a temporary solution and compromise is to forget about putting all the DSO/DLL/SO files into common system folder. Instead, ship the DLL's with the application in the same directory as the executable. I realize this defeats the purpose of libraries somewhat, but not entirely (and we need a working compromise in the meantime). For example, this allows a plugin system to work since the plugins are stored in the same directory as the program executable. So all plugins for lazarus would be stored near the lazarus.exe.
Yes this means multiple copies of the RTL.dll or RTL.so on the hard drive. But most people will not be using packages - only special larger applications like lazarus will be using the RTL.dll. So having multiple copies of RTL.dll is no big deal as a temporary compromise.
As a side note, what we do with Powtils/PSP is embed the DSO/DLL version number into the DLL, and any executable that tries to load the wrong DLL/DSO is simply quits with an error. The library version in Powtils/PSP is stored in an INI file and the user can specify which version to use.
(I removed the above paragraph from the main page, since discussion doesn't belong there, but here, and noticed it was here too)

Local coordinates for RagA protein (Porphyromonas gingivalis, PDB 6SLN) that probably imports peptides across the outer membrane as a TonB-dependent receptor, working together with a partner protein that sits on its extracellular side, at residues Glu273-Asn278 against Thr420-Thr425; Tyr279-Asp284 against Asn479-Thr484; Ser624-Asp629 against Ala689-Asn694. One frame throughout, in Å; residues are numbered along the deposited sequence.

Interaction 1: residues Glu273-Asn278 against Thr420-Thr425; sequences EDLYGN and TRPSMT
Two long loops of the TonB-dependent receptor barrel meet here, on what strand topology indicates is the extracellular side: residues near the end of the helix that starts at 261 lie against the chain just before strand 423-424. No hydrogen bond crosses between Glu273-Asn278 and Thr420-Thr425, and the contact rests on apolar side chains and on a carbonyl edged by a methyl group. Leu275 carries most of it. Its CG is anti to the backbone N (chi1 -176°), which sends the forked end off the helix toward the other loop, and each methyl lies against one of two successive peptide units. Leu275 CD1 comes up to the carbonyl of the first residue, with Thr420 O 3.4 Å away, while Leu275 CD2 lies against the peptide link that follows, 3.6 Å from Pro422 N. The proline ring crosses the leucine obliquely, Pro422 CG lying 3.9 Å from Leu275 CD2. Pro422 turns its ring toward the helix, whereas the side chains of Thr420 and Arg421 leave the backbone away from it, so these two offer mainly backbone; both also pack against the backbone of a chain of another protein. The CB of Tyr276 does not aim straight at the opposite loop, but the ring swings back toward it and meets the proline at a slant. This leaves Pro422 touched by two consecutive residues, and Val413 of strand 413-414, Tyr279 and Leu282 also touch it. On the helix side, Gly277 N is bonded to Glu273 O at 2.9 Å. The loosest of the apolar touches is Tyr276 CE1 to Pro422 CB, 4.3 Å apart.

Lars, you are absolutely right, but that is a workaround from the user perspective. The dealing with versioning on the main page is more from the developer perspective, how we can prevent very small differences in FPC version (e.g. like a recompile of exactly the same RTL with different optimization or debug settings) to directly be totally incompatible, to lessen the impact of that, and how to detect if the wrong dlls are used. (e.g. timestamping, or CRCs over interfaces).
Marcov 12:49, 14 August 2008 (CEST)
Packages and licenses?
Free Pascal has a LGPL license. This license is not contradictory with delivering Binary packages? Why the reference to GPL?
- Because the article is not only about FPC. Lazarus IDE *is* GPL. It even says so in the text.
- --BigChimp 12:14, 17 June 2013 (UTC)
- However, this part about the IDE: "(distributing binary only components linked against GPL is a GPL violation, dynamically linking is no different from static in the sense of the license). " is strange. The LGPL explictly states a DLL is not a derivative work so how could the GPL enforce this.
- I know the opinions about using DLLs with GPL code are split, but the article focuses on 1 side of the issue, not the other (which I happen to support ;) )
- --BigChimp 16:28, 28 February 2014 (CET)